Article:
The sky was just beginning to lighten and there were birds singing when Kate Tucker got up at four- thirty on a May morning, as she did every day. A tall, leggy blonde, she unwound herself from the sheets, and went to get a cup of coffee. Her days were long and started early, working on her father’s ranch in the Santa Ynez Valley. They had moved there from Texas thirty- eight years before, when she was four years old. Her mother had died the year before, a few months after her youngest sister, Caroline, was born. Her father was a ranch hand. He had decided to come to California with his meager savings, his truck, and his three little girls, Kate, Gemma, who was a year younger than Kate, and Caroline, who was one.
Jimmy Tucker, JT, had heard about the Santa Ynez Valley, and it sounded like heaven to him. He had gotten a job on a modest but respected ranch, and had brought his experience and skill from Texas. He was only twenty-six years old then, and quickly proved his worth to the ranch owner who had given him a chance, and a cabin for him and his three little girls to live in. The foreman’s wife ran her own daycare in town, and had given Jimmy a “family discount” for his girls. And her teenage daughters sometimes babysat for him when he had to work at night.
It had been rugged at first trying to make ends meet. There was never any money for anything extra. He got their clothes in the hand-me-down basket at their church, and some of the other ranch hands’ wives gave him whatever their children had outgrown. He managed to feed and house his daughters, and worked hard at his job. He saved every penny he could, thinking of the future. Jimmy Tucker was a man with dreams, and the rancher he worked for thought he would go far. He had a fire in his belly like few men his boss had known.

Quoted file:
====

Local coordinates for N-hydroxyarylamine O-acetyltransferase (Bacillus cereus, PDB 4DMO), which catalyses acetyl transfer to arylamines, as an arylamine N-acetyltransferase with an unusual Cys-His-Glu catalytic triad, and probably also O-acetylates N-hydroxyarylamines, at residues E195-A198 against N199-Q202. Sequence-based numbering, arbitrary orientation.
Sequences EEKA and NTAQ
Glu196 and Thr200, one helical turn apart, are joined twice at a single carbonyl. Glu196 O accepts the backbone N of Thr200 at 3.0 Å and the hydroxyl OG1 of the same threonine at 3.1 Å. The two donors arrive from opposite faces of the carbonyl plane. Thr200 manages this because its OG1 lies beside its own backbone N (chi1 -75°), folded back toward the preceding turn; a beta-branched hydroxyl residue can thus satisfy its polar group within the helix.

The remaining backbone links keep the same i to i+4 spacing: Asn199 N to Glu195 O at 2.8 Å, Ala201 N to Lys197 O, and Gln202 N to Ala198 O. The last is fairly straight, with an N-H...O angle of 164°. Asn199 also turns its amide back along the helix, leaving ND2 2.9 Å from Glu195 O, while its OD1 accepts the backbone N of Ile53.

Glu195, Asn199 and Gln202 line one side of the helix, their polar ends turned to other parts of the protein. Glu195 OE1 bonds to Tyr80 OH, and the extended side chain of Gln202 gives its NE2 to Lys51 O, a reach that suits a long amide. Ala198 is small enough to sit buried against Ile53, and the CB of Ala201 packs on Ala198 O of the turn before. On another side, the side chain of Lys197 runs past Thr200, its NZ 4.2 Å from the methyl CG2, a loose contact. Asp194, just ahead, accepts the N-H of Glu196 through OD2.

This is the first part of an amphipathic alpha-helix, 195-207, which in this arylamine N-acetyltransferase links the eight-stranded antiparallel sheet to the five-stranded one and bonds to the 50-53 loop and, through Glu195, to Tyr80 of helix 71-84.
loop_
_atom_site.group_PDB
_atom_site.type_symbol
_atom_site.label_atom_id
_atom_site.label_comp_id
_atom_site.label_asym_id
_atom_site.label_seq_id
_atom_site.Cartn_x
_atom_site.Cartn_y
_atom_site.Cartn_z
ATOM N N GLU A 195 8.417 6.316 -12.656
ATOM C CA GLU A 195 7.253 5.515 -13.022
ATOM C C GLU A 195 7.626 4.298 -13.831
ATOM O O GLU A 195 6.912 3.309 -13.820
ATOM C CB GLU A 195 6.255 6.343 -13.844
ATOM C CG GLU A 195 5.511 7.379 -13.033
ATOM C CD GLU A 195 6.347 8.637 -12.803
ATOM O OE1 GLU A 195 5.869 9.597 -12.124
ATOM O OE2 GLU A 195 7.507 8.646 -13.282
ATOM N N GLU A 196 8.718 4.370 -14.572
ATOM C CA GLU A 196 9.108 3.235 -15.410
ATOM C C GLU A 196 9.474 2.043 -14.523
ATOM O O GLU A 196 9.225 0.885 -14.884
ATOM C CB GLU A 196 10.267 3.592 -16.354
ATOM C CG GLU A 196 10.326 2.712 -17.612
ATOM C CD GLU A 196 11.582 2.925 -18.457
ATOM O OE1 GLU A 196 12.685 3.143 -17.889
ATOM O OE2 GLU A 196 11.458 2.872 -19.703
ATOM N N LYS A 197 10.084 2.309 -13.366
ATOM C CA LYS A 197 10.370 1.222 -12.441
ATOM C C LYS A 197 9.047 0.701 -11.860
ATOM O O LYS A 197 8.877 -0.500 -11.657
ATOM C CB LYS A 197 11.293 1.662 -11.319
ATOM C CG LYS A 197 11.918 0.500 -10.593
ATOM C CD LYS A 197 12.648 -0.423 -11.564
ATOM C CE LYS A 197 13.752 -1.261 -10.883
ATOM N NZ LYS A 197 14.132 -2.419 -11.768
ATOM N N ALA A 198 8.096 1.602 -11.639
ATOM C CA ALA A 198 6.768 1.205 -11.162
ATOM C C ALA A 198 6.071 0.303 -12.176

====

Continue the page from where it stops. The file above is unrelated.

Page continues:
Kate didn’t remember the hard times in the beginning, and neither did her sisters. When the foreman retired four years after they’d arrived, JT was made foreman, at thirty, and ran the ranch. And when the owner died ten years later, he left a decent sized piece of land to Jimmy, which he had added to over the years. Now, at sixty-four, Jimmy owned ten thousand acres, and the most successful ranch in the Valley. They raised cattle, bred horses, and had a small dairy. And at forty-two, Kate helped him run it. She had grown up on a horse and in her father’s shadow.
Jimmy couldn’t imagine living anywhere else in the world, nor could Kate. She had everything she wanted right here, a beautiful place, a job she loved, and she liked working with her father, though he wasn’t easy. He was larger than life, and had a powerful personality. He valued what she did for him, but rarely said so. He was a man of few words, but he knew how to run a ranch better than anyone in the county, and had taught her everything she knew. They had thirty-five employees on the ranch, who respected her just as they did JT.